There is a large range of value represented in the cars on the Georgia roads. Some people drive vehicles that they purchased used with hundreds of thousands of miles on them. Those cars may only have a salvage value of a few hundred dollars.
Other people drive brand-new or late-model vehicles worth as much as a small home. Luxury vehicles can also be quite expensive, as can specialized vehicles retrofitted for those with physical disabilities.
The more a car is worth, the more of an uphill battle you may have to deal with after a car crash. The insurance of the driver who caused the crash will be the one that pays for the damage to your vehicle. They might try to offer you a very low settlement amount that leaves you with uncovered costs.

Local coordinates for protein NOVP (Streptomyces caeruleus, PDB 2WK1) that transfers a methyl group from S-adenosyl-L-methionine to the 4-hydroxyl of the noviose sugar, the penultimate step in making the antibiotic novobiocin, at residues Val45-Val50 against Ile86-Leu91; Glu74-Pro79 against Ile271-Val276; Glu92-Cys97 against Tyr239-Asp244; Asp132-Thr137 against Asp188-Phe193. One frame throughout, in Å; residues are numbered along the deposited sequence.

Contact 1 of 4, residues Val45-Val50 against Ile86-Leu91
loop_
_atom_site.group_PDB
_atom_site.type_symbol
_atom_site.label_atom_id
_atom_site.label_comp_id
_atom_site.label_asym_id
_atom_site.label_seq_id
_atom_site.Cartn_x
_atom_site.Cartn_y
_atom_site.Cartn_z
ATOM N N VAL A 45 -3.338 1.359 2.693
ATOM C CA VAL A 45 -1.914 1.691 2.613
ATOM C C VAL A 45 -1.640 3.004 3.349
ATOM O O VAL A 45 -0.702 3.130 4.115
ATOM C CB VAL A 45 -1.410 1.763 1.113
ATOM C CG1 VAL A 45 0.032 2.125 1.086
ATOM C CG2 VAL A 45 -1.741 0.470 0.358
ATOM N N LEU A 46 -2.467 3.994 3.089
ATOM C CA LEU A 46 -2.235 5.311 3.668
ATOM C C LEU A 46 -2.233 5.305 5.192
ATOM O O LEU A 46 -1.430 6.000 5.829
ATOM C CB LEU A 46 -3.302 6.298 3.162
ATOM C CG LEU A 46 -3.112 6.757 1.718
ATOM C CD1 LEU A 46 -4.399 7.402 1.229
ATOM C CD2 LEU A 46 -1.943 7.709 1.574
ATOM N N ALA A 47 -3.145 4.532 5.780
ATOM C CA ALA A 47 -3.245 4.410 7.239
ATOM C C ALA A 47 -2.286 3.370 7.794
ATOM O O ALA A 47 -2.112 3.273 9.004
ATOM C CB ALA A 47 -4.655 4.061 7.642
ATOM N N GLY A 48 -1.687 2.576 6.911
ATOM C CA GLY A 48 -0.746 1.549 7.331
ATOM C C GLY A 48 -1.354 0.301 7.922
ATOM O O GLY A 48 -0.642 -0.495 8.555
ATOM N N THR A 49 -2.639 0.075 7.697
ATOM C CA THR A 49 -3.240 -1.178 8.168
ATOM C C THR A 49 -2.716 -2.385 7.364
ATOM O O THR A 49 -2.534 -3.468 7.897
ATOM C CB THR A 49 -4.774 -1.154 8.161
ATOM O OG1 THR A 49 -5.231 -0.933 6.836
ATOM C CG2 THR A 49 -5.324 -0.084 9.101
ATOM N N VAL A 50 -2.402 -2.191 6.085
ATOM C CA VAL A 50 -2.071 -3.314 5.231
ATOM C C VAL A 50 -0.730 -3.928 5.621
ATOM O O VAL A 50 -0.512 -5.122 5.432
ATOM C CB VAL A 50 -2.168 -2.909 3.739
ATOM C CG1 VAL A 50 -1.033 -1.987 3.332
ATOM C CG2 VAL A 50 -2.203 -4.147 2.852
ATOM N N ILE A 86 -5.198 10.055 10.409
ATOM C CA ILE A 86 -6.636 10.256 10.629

Insurance companies adjust for mileage and other factors
Even if the company agrees that your vehicle is no longer safe to drive and has therefore been totaled by the crash, the company isn’t just going to write you a check for the purchase price of your vehicle.
Instead, they’re going to look at the current fair market value of the vehicle based on its physical condition and mileage. If there is rust, a dent in the fender or other signs of wear, that will reduce how much the insurance company will offer you to replace the vehicle.
Insurance policies are subject to strict limitations
Even if the insurance company doesn’t dispute the value of your car, they may not offer you compensation for what it is work. They will only pay the maximum amount purchase in coverage by the driver who caused the crash. Under Georgia law, that could be as little as $25,000.
You need to be ready to counter low-ball offers or to take additional legal action against the other driver if insurance won’t cover the cost of damage to your vehicle in a crash. An experienced attorney may be able to help.